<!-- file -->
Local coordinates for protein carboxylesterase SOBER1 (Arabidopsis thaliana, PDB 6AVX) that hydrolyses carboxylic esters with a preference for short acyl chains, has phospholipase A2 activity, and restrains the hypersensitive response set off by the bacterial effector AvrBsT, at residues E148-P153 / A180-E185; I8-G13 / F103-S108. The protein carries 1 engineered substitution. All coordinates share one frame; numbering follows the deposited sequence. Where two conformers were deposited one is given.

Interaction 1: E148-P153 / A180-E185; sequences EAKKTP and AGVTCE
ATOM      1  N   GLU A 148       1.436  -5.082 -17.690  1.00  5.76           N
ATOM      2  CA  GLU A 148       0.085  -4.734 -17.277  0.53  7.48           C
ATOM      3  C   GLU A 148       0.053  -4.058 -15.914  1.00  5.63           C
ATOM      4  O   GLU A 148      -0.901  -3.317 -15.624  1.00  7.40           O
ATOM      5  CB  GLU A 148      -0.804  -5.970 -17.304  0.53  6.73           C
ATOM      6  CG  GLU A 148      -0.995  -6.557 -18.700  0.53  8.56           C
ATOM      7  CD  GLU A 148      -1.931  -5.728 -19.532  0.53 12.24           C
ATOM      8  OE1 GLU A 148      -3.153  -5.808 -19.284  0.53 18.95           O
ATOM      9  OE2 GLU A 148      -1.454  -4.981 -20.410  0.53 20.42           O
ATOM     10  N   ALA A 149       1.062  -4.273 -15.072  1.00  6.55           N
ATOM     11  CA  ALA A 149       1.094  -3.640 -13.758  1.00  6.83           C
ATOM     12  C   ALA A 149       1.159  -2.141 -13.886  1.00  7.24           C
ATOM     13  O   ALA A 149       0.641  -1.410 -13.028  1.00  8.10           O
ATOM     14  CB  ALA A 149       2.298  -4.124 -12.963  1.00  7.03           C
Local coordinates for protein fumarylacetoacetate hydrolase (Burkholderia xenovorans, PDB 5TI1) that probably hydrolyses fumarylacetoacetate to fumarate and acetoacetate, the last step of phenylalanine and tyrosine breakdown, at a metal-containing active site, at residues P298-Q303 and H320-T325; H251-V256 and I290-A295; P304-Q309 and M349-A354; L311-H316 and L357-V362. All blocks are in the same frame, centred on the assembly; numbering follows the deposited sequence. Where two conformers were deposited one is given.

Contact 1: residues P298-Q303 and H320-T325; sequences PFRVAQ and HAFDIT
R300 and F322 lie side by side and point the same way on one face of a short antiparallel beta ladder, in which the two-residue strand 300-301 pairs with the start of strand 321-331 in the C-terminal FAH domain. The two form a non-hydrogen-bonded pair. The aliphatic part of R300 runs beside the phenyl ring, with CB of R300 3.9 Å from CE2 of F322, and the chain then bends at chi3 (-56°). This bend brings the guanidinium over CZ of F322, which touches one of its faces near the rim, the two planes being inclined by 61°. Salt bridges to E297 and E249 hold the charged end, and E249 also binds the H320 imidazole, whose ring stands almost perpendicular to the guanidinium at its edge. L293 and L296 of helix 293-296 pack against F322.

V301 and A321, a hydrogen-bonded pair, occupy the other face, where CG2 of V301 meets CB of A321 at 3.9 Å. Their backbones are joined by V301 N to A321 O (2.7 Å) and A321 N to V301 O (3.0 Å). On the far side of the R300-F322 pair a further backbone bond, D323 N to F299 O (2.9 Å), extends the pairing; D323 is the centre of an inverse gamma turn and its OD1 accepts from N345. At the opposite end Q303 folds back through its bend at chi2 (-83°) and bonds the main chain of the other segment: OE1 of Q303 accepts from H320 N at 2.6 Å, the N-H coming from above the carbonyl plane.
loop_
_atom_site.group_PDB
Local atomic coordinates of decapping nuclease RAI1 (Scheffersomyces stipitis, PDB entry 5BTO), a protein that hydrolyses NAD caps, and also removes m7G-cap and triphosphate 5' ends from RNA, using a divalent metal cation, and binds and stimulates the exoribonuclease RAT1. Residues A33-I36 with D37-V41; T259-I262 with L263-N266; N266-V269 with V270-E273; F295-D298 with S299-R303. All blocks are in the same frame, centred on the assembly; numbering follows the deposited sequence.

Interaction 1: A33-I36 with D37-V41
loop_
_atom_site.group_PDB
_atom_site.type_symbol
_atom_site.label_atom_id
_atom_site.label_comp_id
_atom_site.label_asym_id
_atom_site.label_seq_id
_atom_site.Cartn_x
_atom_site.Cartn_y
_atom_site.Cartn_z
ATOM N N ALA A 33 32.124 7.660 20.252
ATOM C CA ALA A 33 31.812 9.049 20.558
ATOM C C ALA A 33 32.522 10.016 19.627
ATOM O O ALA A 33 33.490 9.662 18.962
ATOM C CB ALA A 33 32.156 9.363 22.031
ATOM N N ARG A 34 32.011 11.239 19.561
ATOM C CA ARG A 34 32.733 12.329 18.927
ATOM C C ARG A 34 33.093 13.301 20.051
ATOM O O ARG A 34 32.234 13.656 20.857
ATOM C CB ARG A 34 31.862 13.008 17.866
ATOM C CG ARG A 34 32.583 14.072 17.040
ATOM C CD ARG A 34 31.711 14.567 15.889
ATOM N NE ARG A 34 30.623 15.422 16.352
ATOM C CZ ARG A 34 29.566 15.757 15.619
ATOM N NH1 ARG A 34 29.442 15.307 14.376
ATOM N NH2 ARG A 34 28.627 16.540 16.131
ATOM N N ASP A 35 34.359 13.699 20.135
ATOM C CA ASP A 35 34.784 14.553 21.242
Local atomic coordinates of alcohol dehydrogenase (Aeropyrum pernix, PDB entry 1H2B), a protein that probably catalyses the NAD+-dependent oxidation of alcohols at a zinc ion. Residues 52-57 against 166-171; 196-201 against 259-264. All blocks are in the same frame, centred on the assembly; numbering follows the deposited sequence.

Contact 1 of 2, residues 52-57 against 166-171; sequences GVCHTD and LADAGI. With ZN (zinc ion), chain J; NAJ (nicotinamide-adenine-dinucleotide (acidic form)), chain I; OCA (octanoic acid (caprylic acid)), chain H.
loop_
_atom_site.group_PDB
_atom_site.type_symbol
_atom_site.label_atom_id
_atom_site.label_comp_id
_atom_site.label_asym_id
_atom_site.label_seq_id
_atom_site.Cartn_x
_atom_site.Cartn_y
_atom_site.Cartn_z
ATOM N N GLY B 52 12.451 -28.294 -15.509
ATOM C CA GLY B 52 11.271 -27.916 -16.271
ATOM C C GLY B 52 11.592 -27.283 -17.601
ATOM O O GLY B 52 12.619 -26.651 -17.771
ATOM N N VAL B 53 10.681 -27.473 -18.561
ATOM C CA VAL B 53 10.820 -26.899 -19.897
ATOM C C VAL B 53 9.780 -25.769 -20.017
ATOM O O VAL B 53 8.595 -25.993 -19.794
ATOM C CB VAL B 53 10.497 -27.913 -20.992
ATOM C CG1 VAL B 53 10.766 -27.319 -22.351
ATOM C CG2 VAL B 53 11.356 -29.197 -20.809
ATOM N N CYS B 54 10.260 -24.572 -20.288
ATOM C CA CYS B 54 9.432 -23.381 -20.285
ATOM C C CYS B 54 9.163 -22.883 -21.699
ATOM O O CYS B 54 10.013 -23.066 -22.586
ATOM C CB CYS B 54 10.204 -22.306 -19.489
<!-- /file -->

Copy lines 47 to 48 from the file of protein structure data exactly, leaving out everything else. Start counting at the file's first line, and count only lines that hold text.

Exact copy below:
ATOM N NE ARG A 34 30.623 15.422 16.352
ATOM C CZ ARG A 34 29.566 15.757 15.619